Have you ever questioned if something is true or not? My colleague Eric Nelson, Committee on Publication for Northern California, posted a thoughtful blog on this subject that originally appeared on Communities Digital News. Eric writes: Continue Reading
by Don Ingwerson
I remember a few years ago when my wife and I ended a Disneyland visit without our usual family around us, which had never happened before. Because we weren’t preoccupied with entertaining the kids, we found we had the time to observe everyone else. And even though there were crushing shoulder-to-shoulder crowds, I noticed something interesting. There was no foul language, and no real pushing or shoving. When bumping did occur, there was an immediate apology. Although there was excitement in the air, people treated each other with respect.Continue Reading
by Don Ingwerson
Life coach Cheryl Hunter challenges her listeners to help others in order to help themselves. Her counsel suggests that by helping others you get rid of those purposeless, empty, and unfulfilling feelings that can affect health. She is not alone in that counsel; helping others can take countless forms and come from many motivations.
This is not new counsel. In the Bible we read similar statements: “Freely you have received, freely give.” – Matt 10:8
By Don Ingwerson
Here is another great Lives Lived video, featuring Jeremy. After being diagnosed with a parasitical illness, he spent seven/eight years searching for healing with medical treatment. At a low point, his father introduced him to Christian Science, where he found complete healing.Continue Reading
I had forgotten about this video explaining the Christian Science pastor in a humorous and effective way, until I recently saw it shared on Facebook. All of life’s concerns – including health problems – can be addressed by relying on this pastor. It’s a classic!Continue Reading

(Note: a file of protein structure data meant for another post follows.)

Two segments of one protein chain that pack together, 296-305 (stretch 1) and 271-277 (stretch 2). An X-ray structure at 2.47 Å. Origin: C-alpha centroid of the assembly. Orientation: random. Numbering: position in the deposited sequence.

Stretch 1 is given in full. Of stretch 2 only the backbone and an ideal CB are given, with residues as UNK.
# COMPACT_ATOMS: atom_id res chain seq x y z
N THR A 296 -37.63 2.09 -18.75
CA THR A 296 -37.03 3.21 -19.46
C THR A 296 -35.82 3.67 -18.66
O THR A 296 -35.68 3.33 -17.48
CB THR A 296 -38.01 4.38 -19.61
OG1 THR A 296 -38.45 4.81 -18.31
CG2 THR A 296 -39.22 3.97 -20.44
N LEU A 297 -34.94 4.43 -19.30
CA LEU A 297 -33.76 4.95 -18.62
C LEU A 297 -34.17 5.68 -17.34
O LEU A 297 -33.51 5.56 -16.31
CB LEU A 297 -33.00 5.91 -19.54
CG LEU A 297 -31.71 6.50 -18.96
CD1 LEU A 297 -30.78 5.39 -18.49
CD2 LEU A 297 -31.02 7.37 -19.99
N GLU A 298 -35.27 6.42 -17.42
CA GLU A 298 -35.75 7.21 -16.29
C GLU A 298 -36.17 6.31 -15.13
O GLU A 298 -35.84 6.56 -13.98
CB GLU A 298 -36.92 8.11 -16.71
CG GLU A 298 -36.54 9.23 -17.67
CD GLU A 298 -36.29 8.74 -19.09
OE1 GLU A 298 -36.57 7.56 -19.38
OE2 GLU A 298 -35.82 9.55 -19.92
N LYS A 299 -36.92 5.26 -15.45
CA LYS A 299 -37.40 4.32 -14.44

Are we willing to give up a limited outlook on life? Eric Nelson, a spiritual thinker, writer, and colleague from Northern California writes about exploring mental and physical fitness from a spiritual perspective in his recent blog about what ultimately could have an impact in solving the problem of teen suicide.Continue Reading
A guest post written by Ingrid Peschke, legislative liaison for Christian Science and spirituality in Massachusetts
This week kids (and adults) will disguise themselves in masks, makeup, and costumes to celebrate Halloween.
Whether or not you relate to this end-of-October tradition, it provides an interesting lesson on fear and reality. Because theoretically it’s the one time no one can truly be tricked by appearances.
We all know that behind every frightening or creative disguise is the real person–your neighbor down the street, your child’s friend from school, your grandchild. My son was instantly transformed in his white “Morph” mask, made with a fabric that allows you to see and breathe despite appearances. But it’s easy to see that when the mask comes off or the makeup is washed away, nothing has changed about the person behind it.
Isn’t it just as important to uncover the masks behind the issues of daily life? I often think of emotions, like anger or fear, as a bit like a Halloween mask. When a person is angry or afraid, they don’t act like themselves or even look like themselves sometimes. But when they’re peaceful again, it’s as if they’ve taken off the disguise.
Illness can be like a mask, too, covering up our typically healthy, whole, and peaceful identity. To me, that’s our true, authentic, spiritual self that really can’t ever be changed–just like Halloween makeup doesn’t permanently alter the trick-or-treater.